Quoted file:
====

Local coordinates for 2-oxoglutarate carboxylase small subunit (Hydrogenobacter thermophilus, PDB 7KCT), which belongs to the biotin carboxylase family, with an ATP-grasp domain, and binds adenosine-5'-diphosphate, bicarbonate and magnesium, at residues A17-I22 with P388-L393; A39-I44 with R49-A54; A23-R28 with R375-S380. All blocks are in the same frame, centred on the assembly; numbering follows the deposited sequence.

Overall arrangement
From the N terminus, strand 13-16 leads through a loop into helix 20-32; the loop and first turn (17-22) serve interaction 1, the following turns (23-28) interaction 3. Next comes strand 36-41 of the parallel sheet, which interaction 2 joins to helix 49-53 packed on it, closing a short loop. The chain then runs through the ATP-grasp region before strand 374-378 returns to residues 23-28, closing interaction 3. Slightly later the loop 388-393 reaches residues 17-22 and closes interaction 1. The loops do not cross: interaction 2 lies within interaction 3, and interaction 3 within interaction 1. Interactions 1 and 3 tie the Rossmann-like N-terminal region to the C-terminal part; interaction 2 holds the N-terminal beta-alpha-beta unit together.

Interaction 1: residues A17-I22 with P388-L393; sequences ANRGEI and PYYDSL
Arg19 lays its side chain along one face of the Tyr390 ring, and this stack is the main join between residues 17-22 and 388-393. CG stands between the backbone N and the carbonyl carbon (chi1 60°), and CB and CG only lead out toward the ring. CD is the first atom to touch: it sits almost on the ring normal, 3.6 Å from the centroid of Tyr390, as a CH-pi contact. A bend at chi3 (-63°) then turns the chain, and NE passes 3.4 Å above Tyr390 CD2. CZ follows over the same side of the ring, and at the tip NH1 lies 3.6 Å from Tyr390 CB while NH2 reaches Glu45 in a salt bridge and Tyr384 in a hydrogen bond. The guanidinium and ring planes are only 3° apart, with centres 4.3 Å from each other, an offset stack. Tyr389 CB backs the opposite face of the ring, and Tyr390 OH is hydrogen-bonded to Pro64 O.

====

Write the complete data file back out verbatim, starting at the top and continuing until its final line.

Local coordinates for 2-oxoglutarate carboxylase small subunit (Hydrogenobacter thermophilus, PDB 7KCT), which belongs to the biotin carboxylase family, with an ATP-grasp domain, and binds adenosine-5'-diphosphate, bicarbonate and magnesium, at residues A17-I22 with P388-L393; A39-I44 with R49-A54; A23-R28 with R375-S380. All blocks are in the same frame, centred on the assembly; numbering follows the deposited sequence.

Overall arrangement
From the N terminus, strand 13-16 leads through a loop into helix 20-32; the loop and first turn (17-22) serve interaction 1, the following turns (23-28) interaction 3. Next comes strand 36-41 of the parallel sheet, which interaction 2 joins to helix 49-53 packed on it, closing a short loop. The chain then runs through the ATP-grasp region before strand 374-378 returns to residues 23-28, closing interaction 3. Slightly later the loop 388-393 reaches residues 17-22 and closes interaction 1. The loops do not cross: interaction 2 lies within interaction 3, and interaction 3 within interaction 1. Interactions 1 and 3 tie the Rossmann-like N-terminal region to the C-terminal part; interaction 2 holds the N-terminal beta-alpha-beta unit together.

Interaction 1: residues A17-I22 with P388-L393; sequences ANRGEI and PYYDSL
Arg19 lays its side chain along one face of the Tyr390 ring, and this stack is the main join between residues 17-22 and 388-393. CG stands between the backbone N and the carbonyl carbon (chi1 60°), and CB and CG only lead out toward the ring. CD is the first atom to touch: it sits almost on the ring normal, 3.6 Å from the centroid of Tyr390, as a CH-pi contact. A bend at chi3 (-63°) then turns the chain, and NE passes 3.4 Å above Tyr390 CD2. CZ follows over the same side of the ring, and at the tip NH1 lies 3.6 Å from Tyr390 CB while NH2 reaches Glu45 in a salt bridge and Tyr384 in a hydrogen bond. The guanidinium and ring planes are only 3° apart, with centres 4.3 Å from each other, an offset stack. Tyr389 CB backs the opposite face of the ring, and Tyr390 OH is hydrogen-bonded to Pro64 O.